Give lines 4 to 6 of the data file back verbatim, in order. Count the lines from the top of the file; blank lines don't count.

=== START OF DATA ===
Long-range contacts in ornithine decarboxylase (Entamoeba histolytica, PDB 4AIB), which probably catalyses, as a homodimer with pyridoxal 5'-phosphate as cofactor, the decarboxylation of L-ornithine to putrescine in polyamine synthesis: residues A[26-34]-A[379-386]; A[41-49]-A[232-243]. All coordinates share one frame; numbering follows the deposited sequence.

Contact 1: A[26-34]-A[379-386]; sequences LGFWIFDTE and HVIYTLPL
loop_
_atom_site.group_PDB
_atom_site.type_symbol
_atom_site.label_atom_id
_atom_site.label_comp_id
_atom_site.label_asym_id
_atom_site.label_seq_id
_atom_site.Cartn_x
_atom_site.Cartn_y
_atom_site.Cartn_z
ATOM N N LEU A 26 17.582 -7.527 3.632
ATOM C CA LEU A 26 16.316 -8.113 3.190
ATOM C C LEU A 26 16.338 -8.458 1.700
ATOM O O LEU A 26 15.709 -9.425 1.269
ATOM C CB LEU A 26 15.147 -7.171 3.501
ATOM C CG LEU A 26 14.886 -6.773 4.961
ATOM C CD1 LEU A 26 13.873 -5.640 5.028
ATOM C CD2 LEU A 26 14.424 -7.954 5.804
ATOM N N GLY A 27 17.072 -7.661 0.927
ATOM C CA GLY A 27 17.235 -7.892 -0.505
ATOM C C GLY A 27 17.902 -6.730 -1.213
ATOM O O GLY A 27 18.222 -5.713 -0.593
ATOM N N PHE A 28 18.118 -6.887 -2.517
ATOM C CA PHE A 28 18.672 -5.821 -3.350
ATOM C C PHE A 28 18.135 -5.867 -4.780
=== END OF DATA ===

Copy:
_atom_site.group_PDB
_atom_site.type_symbol
_atom_site.label_atom_id